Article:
Spoken from experience: Truths and misnomers from ‘Malcolm in the Middle’


There are always those conditions of life that are determined without the luxury of personal preference; appearance, intelligence and wealth to name a few examples. Admittedly, most of these allotted realities become manageable as the years progress. You can hit the gym and keep up on clothing trends to mask a sub par appearance, take extra time to observe the world and increase your wealth of knowledge or work hard to increase your bank roll once the opportunity arises.

And then there are the attributes that are both unavoidable and impossible to alter, two ingredients for a cocktail that can turn very sour in a hurry.

In my life, being the middle child in my family isn’t exactly something that I can fix even if I desired such a thing. Sometimes, I have felt the injustices in my role as the prototypical “other child” on family trips and weddings. Not the wisest, but not the most innocent, and so on and so forth. If anyone understands the plight of being caught at the halfway point of a family, it would be Malcolm Wilkerson from Malcolm in the Middle. The popular 2000s sitcom gathered hardware at the Emmys during its’ six year television run. While the professional recognition is nice, the show is also a great case study in the under appreciation of the middle sibling and the inter workings of the maniacal side that every family tries to hide behind closed doors. Let’s take a look at some of creator Linwood Boomers’ hits and misses in describing the brotherhood experience.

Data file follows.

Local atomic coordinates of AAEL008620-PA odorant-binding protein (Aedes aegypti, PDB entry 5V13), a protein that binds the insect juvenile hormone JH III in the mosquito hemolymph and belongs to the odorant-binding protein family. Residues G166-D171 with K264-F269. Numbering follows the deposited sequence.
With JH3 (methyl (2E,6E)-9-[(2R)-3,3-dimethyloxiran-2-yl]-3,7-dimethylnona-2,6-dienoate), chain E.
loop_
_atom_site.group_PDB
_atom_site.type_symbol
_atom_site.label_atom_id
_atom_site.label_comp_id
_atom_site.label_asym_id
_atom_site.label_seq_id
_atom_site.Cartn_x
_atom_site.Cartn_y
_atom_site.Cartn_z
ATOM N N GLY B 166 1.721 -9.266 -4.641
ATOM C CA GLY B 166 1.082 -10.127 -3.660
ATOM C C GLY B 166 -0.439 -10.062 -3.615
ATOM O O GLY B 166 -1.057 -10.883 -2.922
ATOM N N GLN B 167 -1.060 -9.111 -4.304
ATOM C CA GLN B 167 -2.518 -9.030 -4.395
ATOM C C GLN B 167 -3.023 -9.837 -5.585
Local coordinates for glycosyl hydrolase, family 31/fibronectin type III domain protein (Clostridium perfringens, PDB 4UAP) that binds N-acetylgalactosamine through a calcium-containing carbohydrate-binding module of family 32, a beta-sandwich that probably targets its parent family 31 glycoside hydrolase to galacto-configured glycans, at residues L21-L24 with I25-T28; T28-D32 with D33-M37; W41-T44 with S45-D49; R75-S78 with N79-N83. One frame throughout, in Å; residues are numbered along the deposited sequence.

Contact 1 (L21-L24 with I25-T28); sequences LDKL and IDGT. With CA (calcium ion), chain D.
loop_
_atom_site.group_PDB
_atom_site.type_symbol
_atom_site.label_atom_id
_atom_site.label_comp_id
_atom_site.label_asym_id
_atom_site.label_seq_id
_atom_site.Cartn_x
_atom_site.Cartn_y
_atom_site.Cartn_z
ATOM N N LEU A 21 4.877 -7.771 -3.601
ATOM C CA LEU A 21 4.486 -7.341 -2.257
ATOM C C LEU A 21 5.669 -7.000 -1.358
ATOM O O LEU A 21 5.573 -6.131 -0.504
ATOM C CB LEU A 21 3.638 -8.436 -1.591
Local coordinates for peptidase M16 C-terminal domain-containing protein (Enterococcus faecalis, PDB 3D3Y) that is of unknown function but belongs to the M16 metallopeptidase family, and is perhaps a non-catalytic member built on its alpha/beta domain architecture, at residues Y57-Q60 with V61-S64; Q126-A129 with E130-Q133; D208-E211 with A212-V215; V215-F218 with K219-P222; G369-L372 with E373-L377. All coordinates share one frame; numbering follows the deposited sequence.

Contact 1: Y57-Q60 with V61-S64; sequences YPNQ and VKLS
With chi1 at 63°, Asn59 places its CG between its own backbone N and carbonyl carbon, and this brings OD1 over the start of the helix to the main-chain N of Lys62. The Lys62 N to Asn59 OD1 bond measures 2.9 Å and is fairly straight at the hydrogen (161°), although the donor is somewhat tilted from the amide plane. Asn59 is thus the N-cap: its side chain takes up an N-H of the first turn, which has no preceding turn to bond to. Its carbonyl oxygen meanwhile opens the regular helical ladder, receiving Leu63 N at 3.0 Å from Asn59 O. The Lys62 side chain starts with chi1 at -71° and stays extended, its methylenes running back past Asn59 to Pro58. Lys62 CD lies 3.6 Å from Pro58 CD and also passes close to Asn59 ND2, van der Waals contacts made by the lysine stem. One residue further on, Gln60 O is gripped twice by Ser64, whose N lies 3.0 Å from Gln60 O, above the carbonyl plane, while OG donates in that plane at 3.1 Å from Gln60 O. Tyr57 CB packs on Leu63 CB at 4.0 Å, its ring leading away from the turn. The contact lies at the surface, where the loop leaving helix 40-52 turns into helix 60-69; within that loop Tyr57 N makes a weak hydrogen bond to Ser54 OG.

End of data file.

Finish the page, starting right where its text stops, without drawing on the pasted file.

Truth: Favoritism conspiracy theories

In the episode “Hal’s Christmas Gift”, Reese, Dewey and Francis (Malcolm’s brothers) all seem to be bonding behind Malcolm’s back. Malcolm’s suspicions increase until he finally confronts his brothers and receives a relief that an only child would never understand. I’ll never forget Francis’ response that ends the conversation and puts Malcolm at ease. “We love you, but sometimes we just get sick of you.” It’s paraphrased, but the sentiment is right on; sometimes siblings just need a break from one another, and then life goes on.

(Somewhat) Misnomer: Fight for the TV

One of the most popular scene transitions involved some sort of battle between any number of Malcolm and his brothers for the rights to choose what to watch on their living room television. Since there was only one television in the house, all hell was apt to break loose whenever there was downtime in the Wilkerson domicile. Although brothers will find a way to fight about anything, there just isn’t much of a window for conflict when many families own multiple televisions. Even for a comically poor family in the early 2000s, the Wilkersons should have been able to scrounge up another tube on the cheap to curtail some of the madness. But, of course, the madness was what made Malcolm in the Middle what it was, so the minor lapse in logic remained.

Truth: Same old, same old